That's why I like Garrett Olson. Plus he had nice numbers in AAA last year.

(For those mildly interested, the Glad-Peach Festival is named because of the town's peach output, as well as something to do with gladiolus, which I've never figured out, really, because it's not like there's a great abundance of them as far as I could ever tell. The festival is held in a town with a population of roughly 2,000, its greatest asset being Paw Paw Lake, a small body of water that is home to mostly Chicagoan-owned summer houses, and used to be a place of great Al Capone significance, or at least some Capone significance.

The festival is, historically, a one-street hillbilly brawl. I love it.)

6. Chris Tillman, RHP

Don't pay much attention to his A-ball numbers. This dude was born the same year that the Orioles started off 0-21. He's got real deal type of stuff. Also, the California League is heaven for batsmen, and not so much for the hurlers. His control is spotty, but he's young and immature physically, at 6'5" and a listed 195 pounds. It'll be years before we catch a whiff of him at Camden Yards, but here's looking forward to it.

5. Jake Arrieta, RHP

The Orioles took a calculated risk on Arrieta by drafting him in the fifth round after a bust senior season at TCU, giving him and agent Scott Boras first round money. He slaughtered the Arizona Fall League, has a big, sturdy frame (6'4", 225), and is a polished college product that could work his way up through the system like a bolt of lightning. I think the O's made a very wise decision to snap Arrieta up when they had the chance.

4. Nolan Reimold, OF

I know I've been skeptical toward Reimold in the past, and I still suggest than anyone should be. But for pure hitting ability, Reimold has the goods. After displaying "pretty good" power for a while, Reimold killed the ball at Bowie while healthy in '07, hitting .300/.365/.565 in 203 plate appearances. He's not a big batting average guy, but he's shown good patience at every level and his power keeps getting better. At 24, some might have hoped for more from him at this point. Injuries are the only thing holding him back, but injuries are also a real holder-back.

3. Radhames Liz, RHP

Have you noticed how many pitchers are on the list? This is the last one. While the system is pretty dry for position prospects, the pitching is in fine shape, and Liz is perhaps the best of the bunch right now. He's the one that combines ceiling and readiness the best at this point, as he still has room for real improvement, but has also already seen the bright lights of The Show, and had a fairly legit chance to win a rotation spot this spring -- or, at least, as much chance as guys like Penn did. Liz is 25, so he should really get a move on, and the Orioles should see what they've got. He put up a 6.92 ERA in 24 2/3 IP for the O's last season, but big deal. He's got his command problems, like basically everyone else in the system, but big deal. So does Daniel Cabrera, and they keep letting him take the mound. His long-term future may be in the bullpen, where his electric fastball could make him a legit shutdown late-innings guy. But here's hoping we get a starter out of him. You've gotta like his arm.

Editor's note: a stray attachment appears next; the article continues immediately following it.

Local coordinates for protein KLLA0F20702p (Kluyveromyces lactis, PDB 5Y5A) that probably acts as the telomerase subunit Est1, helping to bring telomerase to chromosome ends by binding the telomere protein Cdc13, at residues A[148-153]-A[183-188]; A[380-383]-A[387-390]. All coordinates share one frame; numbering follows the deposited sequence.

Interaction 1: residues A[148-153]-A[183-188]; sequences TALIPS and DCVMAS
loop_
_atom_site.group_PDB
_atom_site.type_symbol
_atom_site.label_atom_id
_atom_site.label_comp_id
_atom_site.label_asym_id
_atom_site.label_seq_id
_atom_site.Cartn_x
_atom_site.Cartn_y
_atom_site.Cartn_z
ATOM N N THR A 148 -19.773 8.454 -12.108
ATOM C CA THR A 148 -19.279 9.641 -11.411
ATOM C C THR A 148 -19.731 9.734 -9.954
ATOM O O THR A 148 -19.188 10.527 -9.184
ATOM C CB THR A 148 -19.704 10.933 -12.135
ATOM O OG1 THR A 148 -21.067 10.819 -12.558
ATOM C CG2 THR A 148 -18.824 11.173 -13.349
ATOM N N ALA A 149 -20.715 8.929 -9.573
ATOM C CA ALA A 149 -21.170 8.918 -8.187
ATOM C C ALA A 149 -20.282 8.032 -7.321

2. Billy Rowell, 3B

Richie Sexson! He could be like Richie Sexson! He's tall! He strikes out a lot! Bats lefty, throws righty, he has real problems actually batting lefties. He will eventually wind up at first base after being drafted as a shortstop out of high school. He'll get all the hometown favoritism possible, most likely. Rowell upstaged Snyder; Wieters upstaged Rowell. But Billy's still a damn good prospect.

1. Matt Wieters, C

Duh. All this dealing with Scott Boras is good, I figure. To get in good with Boras can't be bad, considering the type of talent he represents. Wieters was regarded by many as the best player in the 2007 draft out of Georgia Tech (also producers of Jason Varitek), did pretty well (.283/.364/.415) for Honolulu alongside Snyder this winter, and he has it all. He's a plus defender, a guy who can hit for average, and he has power. He could be not far off from competing with Joe Mauer every year for the starting catcher spot on the American League All-Star team. He's that good.